A chat with Johan Museeuw, the greatest Classics rider of his generation
The three-time Flanders and Roubaix winner still follows the sport closely.
The three-time Flanders and Roubaix winner still follows the sport closely.
Johan Museeuw, the “Lion of Flanders”, was the biggest Classics rider of his generation. He won the Tour of Flanders three times, Paris-Roubaix three times, and became world champion in Lugano in 1996. Add a couple of Tour de France stages and almost every Spring Classic imaginable and Museeuw was left with very little to wish for. But there are a few races he wishes he won.
“I do regret not winning Gent-Wevelgem or Milan-San Remo,” he tells me. “Second or third places aren’t wins but you can’t change these things. It’s how it is.”
Back in 2004, just after he ended his long and successful career, Museeuw looked back at his racing days with his father Eddy in an interview for Het Nieuwsblad. They reflected on the top five worst moments of Johan’s career. Highest on the list were his crash at the 1998 Paris-Roubaix (which shattered his kneecap and led to a limb-threatening infection), and the motorcycle accident in 2000 that left him in a coma. He laments the missed opportunities in his career but now, 17 years later aged 55, he looks at things differently.
“I was in a coma for eight days and [in 1998] I almost lost my leg and my life,” he says. “If your life hangs in the balance twice you want to look at the positive things. I don’t want to look back at that day in Roubaix or my doping confession. Life is just too vulnerable.”
Museeuw is speaking to me on his way to visit his 95-year-old grandmother. Already today he’s piloted his son Stefano on the scooter for hours and had a haircut. Museeuw is a busy man but spends his time mostly with cycling, the thing he still loves most.
“When I quit cycling back in 2004, I wanted an easier life but cycling was and is still a huge part of it,” he says. “I now ride a lot because I like it. I ride with friends, my son, my girlfriend, but then we don’t leave in the rain anymore. I give clinics to all sorts of people and I enjoy this life. I never made the decision to get back into cycling as a sports director. I want to wake up every day and decide what my day is going to look like. Working in a team means living that rhythm all the time.”
Museeuw is a softly spoken guy. He doesn’t boast about his career but he is definitely proud of what he achieved. In Belgium everyone knows all the details of his career. “Winning the Tour of Flanders once will get you a place in eternity in the cycling world over here,” he says.
At one point Museeuw kindly tells me off for not having done enough research (I blame COVID) and he is correct. Growing up in the Netherlands I saw Grand Tours, not Classics. We don’t honor champions like Flanders does. In the Netherlands you are as good as your last race. The culture in the most northern of the low countries is that of Grand Tour riders. In Flanders it’s more about the Classics.
“That’s why the pressure on Remco Evenepoel is so big,” Museeuw says. “The Belgian cycling fans have been waiting so long for a Grand Tour rider. The pressure is huge. I was the best rider of my generation but those times were different with media attention. I didn’t look for it but the cycling journalists had my number. Sometimes I got called multiple times a night with the same questions but there were only a few media outlets.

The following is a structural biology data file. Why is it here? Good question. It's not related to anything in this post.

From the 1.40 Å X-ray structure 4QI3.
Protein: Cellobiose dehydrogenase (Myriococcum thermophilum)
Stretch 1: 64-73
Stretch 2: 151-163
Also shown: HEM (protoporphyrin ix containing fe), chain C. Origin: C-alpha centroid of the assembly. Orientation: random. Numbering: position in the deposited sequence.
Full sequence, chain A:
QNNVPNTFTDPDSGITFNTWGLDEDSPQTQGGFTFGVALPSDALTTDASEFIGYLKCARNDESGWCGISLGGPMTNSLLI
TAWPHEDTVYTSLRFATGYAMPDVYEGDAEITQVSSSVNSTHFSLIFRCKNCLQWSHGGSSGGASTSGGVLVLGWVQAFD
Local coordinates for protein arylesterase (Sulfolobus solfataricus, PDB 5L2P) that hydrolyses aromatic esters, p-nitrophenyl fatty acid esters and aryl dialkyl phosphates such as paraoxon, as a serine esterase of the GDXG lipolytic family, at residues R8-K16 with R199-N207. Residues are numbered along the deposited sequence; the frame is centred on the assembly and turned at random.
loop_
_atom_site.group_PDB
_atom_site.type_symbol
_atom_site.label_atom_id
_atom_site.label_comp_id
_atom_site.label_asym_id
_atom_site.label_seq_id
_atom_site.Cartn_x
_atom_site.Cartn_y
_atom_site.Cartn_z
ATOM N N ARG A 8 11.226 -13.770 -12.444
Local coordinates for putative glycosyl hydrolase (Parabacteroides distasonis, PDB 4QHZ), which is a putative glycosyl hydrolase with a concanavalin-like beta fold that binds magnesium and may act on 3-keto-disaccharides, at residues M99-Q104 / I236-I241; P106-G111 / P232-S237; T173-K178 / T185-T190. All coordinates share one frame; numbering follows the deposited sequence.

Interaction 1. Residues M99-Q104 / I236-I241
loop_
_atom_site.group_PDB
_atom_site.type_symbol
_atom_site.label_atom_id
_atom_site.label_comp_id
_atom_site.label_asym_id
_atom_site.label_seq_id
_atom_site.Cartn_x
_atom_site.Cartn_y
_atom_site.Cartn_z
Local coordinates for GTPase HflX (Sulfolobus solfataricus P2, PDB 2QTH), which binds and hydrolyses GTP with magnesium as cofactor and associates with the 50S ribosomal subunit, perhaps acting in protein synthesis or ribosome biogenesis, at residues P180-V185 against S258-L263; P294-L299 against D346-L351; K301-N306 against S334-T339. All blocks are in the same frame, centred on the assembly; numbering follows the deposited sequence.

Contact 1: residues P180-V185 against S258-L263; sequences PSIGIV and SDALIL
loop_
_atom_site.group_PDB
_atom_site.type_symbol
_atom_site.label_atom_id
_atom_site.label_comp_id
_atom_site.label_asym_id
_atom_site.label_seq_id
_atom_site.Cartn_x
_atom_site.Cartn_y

“In Tom Boonen’s time that already changed and now with Evenepoel it’s even more so. It’s good that these riders have press officers and get protected. Everything is bigger but there is more distance between riders and press.
“Riders also get assistance with social media. Social media can be great because media presence is now equally important as winning but social media is also the most dangerous thing where one quote can travel around the world in seconds.”
Museeuw still follows the sport closely. He is busy riding his own bike but watches races back online when he can’t catch them live. There is not a lot he misses. “I am a consultant on VTM TV and write my column in [French-language Belgian newspaper] Le Soir so I have to follow the sport but I also want to. I still love it very much.”
He also shows up often in television programs. I can understand why. He can explain cycling to almost everyone. He has a clear view on the sport and a keen eye for talent. “I didn’t think Mathieu van der Poel would beat Kasper Asgreen [at the 2021 Tour of Flanders],” he says as an example. “I also had Anthony Turgis on my fantasy team,” he adds matter of factly. He knows things, but he’s not arrogant about that knowledge. He is the kind of guy you would gladly buy a ticket for to hear him talk about his career all night.
“My breakthrough year was 1990,” he says when I ask him about that long and illustrious career. “People who knew the sport had seen me before but winning two stages in the Tour de France that year [at Mont-Saint-Michel and on the Champs-Elysées] catapults you into the eye of the general public. The year after I won my first World Cup race: the Championship of Zürich [a race that doesn’t exist anymore – ed.]”
When he started his pro life in 1988 on ADR-Mini Flat-IOC with iconic riders like Fons De Wolf, Roland Liboton and Eddy Planckaert, Museeuw was a sprinter. When he joined Patrick Lefevere at the MG-GB-team in 1993 he gradually morphed into a Classics rider. It immediately resulted in his first Monument win: the Tour of Flanders.